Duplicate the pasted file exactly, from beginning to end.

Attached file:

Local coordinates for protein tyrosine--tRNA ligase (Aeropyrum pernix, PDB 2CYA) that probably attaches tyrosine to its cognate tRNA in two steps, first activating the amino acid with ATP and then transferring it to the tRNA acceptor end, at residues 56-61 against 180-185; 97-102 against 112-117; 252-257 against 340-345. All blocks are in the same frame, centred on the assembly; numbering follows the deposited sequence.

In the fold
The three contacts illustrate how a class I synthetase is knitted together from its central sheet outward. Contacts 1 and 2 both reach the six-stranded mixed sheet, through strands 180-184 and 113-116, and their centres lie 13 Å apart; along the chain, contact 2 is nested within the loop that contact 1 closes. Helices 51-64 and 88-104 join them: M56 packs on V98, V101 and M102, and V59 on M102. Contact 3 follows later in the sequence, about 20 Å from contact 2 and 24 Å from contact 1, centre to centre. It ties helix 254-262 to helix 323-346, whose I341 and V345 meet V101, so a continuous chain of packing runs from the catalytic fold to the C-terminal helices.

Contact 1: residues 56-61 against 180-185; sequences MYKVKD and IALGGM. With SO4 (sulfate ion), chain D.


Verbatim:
Local coordinates for protein tyrosine--tRNA ligase (Aeropyrum pernix, PDB 2CYA) that probably attaches tyrosine to its cognate tRNA in two steps, first activating the amino acid with ATP and then transferring it to the tRNA acceptor end, at residues 56-61 against 180-185; 97-102 against 112-117; 252-257 against 340-345. All blocks are in the same frame, centred on the assembly; numbering follows the deposited sequence.

In the fold
The three contacts illustrate how a class I synthetase is knitted together from its central sheet outward. Contacts 1 and 2 both reach the six-stranded mixed sheet, through strands 180-184 and 113-116, and their centres lie 13 Å apart; along the chain, contact 2 is nested within the loop that contact 1 closes. Helices 51-64 and 88-104 join them: M56 packs on V98, V101 and M102, and V59 on M102. Contact 3 follows later in the sequence, about 20 Å from contact 2 and 24 Å from contact 1, centre to centre. It ties helix 254-262 to helix 323-346, whose I341 and V345 meet V101, so a continuous chain of packing runs from the catalytic fold to the C-terminal helices.

Contact 1: residues 56-61 against 180-185; sequences MYKVKD and IALGGM. With SO4 (sulfate ion), chain D.